The MacNab scale scores were used as indicators of success in terms of pain relief. The scores were divided into the following four grades: 75-100% (excellent), 50-74% (good), 25-49% (fair) and 0-24% (poor). The "excellent" and "good" results were accepted as favorable outcomes, and the "fair" and "poor" results were considered unsatisfactory. A VAS was modified to inquire about pain on a scale from 0 to 10. For the Oswestry scores, the patients were asked to complete a questionnaire, and their daily life experiences were evaluated.
The procedures were performed under local anesthesia and mild sedation. All patients were monitored in terms of blood pressure, pulse rate, oxygen saturation and electrocardiographic signals. The initial application of local anesthetic (prilocaine 2% and priloc 2%; Idol pharmaceuticals, Istanbul, Turkey) was performed at the needle entry site following disinfection of the surgical field. The patients were positioned lying down on the opposite side such that the lesion was facing up, and the patient was in the lateral decubitus position. After the needle was placed through the Kambin triangle using a fluoroscopic technique termed tunnel view, contrast material was injected into the intradiscal region. After verification of the level, mild sedation and analgesia were provided with fentanyl (Fentanyl ampule, Abbott pharmaceuticals, Istanbul) because enlargement of a neural foramen is painful. The compliance of the patient was affected during the sequential passage of reamers. Next, a cannula and endoscope were placed, and the nerve root was secured. Subsequently, the discectomy was performed with graspers. The patients were generally followed for two additional hours in the wards and then mobilized.
The patients were allowed to be discharged from the hospital on the same day and were called for the first follow-up 1-day later. However, for the first 60 patients, the authors preferred overnight stays and follow-ups. The time of discharge was tailored to the patient depending on his/her wishes, the experience of the physicians and center-based factors.
All of the TLED procedures were performed with the Joimax TESSYS™ endoscopic system [Figure 1] and [Figure 2]. The surgical technique has been discussed and described in various previous articles. , For the technical details specific to the L5-S1 level, the reader should see the Yeung and Tsou article. 
|Figure 1: Preoperative positioning of the patients (a) and endoscopic equipment (b) with intraoperative discography (c)|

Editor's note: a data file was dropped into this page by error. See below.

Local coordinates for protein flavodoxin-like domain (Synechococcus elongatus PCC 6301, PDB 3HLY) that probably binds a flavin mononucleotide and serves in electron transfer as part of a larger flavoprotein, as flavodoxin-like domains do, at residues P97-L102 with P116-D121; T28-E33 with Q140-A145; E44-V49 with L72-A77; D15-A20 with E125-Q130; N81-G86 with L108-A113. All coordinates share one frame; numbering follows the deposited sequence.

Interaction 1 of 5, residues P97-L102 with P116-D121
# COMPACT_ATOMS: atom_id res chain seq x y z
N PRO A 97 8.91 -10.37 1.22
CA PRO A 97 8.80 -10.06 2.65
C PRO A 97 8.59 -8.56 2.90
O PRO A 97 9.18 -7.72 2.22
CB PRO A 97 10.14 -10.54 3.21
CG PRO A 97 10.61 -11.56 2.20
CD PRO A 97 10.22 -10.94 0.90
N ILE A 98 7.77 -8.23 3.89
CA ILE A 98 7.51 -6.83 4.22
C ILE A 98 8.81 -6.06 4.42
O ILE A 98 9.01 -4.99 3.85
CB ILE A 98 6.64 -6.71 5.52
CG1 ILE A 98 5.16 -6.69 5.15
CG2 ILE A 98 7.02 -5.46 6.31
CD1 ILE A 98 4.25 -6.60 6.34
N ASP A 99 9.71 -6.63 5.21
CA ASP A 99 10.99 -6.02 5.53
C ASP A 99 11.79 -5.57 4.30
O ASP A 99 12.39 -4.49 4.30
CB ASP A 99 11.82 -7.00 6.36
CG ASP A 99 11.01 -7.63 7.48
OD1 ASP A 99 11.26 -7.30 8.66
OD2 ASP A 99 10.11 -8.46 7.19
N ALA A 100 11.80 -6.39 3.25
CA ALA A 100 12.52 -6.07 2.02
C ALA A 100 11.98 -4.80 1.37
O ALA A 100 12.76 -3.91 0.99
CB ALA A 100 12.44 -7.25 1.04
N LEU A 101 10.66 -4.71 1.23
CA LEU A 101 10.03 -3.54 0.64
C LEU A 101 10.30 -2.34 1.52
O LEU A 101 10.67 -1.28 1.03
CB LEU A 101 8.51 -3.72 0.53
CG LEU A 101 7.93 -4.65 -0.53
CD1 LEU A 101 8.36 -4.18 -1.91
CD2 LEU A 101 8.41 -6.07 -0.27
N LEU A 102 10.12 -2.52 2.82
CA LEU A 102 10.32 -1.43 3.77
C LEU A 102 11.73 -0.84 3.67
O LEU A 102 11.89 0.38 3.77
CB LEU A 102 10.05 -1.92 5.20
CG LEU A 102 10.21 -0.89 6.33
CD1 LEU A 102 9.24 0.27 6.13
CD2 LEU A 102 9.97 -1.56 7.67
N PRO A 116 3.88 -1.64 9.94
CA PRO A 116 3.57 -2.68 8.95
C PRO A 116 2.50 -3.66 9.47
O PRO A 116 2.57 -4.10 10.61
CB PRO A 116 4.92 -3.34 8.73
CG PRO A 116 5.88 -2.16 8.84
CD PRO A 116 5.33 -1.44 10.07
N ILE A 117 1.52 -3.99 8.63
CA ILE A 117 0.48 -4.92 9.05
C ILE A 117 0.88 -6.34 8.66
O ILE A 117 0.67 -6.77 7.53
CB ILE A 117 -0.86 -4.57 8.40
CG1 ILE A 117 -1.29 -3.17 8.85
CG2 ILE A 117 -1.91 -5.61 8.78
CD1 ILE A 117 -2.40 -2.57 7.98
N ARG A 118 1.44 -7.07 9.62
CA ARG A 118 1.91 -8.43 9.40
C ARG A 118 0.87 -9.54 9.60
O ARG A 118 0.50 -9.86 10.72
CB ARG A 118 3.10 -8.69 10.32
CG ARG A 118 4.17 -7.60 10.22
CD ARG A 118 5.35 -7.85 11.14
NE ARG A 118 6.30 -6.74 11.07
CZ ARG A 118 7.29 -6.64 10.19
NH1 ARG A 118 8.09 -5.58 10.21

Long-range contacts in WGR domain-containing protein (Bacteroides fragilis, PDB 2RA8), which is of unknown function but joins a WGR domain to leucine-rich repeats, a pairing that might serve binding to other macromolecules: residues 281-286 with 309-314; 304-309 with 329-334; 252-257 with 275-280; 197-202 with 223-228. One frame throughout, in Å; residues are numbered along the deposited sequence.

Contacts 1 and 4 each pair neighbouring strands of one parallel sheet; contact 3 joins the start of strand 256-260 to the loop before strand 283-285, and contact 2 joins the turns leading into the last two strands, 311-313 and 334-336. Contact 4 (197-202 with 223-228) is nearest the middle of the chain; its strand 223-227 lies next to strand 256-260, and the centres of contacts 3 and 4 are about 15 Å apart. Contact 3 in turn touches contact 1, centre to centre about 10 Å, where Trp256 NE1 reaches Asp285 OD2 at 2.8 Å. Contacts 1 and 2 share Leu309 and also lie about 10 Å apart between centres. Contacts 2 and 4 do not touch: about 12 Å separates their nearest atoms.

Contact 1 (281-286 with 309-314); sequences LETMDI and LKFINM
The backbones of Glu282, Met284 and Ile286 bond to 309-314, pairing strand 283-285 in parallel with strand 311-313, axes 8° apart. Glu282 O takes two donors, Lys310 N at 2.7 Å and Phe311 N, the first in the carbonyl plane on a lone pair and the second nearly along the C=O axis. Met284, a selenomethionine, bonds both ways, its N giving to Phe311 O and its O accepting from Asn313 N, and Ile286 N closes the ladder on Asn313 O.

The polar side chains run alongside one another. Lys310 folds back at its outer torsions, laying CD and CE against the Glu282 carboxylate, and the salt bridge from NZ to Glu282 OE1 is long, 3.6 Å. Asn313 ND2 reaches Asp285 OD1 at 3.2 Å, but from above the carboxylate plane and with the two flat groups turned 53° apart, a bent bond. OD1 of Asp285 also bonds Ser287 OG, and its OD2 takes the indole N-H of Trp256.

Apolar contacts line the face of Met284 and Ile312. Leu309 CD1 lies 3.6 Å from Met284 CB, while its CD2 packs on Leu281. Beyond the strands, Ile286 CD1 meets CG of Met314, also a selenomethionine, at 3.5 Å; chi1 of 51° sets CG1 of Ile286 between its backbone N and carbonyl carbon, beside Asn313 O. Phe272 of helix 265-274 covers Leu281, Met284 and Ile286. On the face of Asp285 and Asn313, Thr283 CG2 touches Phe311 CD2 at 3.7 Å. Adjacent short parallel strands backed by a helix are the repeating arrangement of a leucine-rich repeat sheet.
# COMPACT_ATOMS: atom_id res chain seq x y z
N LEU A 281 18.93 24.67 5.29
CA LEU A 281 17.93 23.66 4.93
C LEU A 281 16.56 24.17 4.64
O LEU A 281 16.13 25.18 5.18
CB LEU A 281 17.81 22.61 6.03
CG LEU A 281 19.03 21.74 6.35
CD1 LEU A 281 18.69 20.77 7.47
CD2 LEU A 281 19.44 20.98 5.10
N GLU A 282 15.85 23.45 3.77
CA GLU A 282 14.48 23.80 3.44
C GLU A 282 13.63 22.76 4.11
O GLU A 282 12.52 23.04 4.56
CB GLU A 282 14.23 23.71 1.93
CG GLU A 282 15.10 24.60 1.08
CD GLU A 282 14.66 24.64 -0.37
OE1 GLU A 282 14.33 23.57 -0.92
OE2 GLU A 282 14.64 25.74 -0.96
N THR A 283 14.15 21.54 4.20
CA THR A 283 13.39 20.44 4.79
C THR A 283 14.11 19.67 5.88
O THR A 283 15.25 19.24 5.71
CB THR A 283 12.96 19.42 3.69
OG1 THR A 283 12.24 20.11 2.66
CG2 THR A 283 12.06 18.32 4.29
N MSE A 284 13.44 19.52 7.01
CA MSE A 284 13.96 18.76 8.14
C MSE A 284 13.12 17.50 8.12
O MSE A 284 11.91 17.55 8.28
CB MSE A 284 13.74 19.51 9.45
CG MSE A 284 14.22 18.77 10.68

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|Figure 2: Preoperative sagittal (a) and axial T2-weighted magnetic resonance (MR) images (b) showing a right L4-5 lumbar disc herniation. Postoperative 1-year follow-up sagittal (c) and axial T2-weighted MR images (d)|
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| Results|| |
A total of 105 patients were included in the study. There were 48 female and 57 male patients with ages that ranged from 25 to 64 years (mean: 41.8). Five patients had herniations at two levels, and both levels were treated with TLED in the same session. The study evaluated 105 patients and 110 TLEDs. Among these patients, 10 had undergone previous microdiscectomies for lumbar disc herniations, five of which were at the same level, three were one level above, and two were on the contralateral side.
The distribution of the levels is summarized in [Table 1]. In the majority (83%) of the cases, the levels operated on were L4-5 and L5-S1. Among these, two consecutive segments were involved in five patients, including L4-5 and L3-4 (three patients) and L4-5 and L5-S1 (two patients). These patients underwent TLED operations on both levels.
|Table 1: Distribution of the TLED procedures according to the level and the side of the disc herniations|
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The preoperative and postoperative VAS and Oswestry scores are summarized in [Table 2]. The results revealed significant decreases in the preoperative VAS scores in the early postoperative period (mean: 1.7); however, after 6 months, the mean scores increased to 2.3 and remained stable at the 1-year follow-up (mean: 2.5). The scores were debatable in the patients with two-level involvements. In two patients who underwent operations at the L3-4 and L4-5 levels, the Oswestry scores were at the upper limits for minimal and moderate (18% and 16%) disabilities, that is, 60% and 62% pain relief rates. These patients had central herniations at the L3-4 level. Similarly, in an additional two patients with consecutive involvements (L4-5 and L5-S1), satisfactory changes in the VAS scores were not achieved in the postoperative period. Because the complaints were not resolved, these patients underwent re-operations with microdiscectomy 1-day later due to inadequate disc removal and lumbar stenosis. However, only one patient with two-level involvement (L3-4 and L4-5) experienced a satisfactory pain relief rate (85%).